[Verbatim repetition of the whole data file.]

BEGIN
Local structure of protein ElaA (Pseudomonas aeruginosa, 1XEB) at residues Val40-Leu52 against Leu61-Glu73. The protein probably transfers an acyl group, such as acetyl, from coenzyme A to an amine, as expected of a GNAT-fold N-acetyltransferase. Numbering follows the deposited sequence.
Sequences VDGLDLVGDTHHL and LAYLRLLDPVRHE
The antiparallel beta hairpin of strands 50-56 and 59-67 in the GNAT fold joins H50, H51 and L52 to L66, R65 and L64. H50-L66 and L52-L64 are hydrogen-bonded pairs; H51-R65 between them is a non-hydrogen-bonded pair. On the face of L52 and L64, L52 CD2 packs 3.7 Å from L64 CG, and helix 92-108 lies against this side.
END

Local structure of protein ElaA (Pseudomonas aeruginosa, 1XEB) at residues Val40-Leu52 against Leu61-Glu73. The protein probably transfers an acyl group, such as acetyl, from coenzyme A to an amine, as expected of a GNAT-fold N-acetyltransferase. Numbering follows the deposited sequence.
Sequences VDGLDLVGDTHHL and LAYLRLLDPVRHE
The antiparallel beta hairpin of strands 50-56 and 59-67 in the GNAT fold joins H50, H51 and L52 to L66, R65 and L64. H50-L66 and L52-L64 are hydrogen-bonded pairs; H51-R65 between them is a non-hydrogen-bonded pair. On the face of L52 and L64, L52 CD2 packs 3.7 Å from L64 CG, and helix 92-108 lies against this side.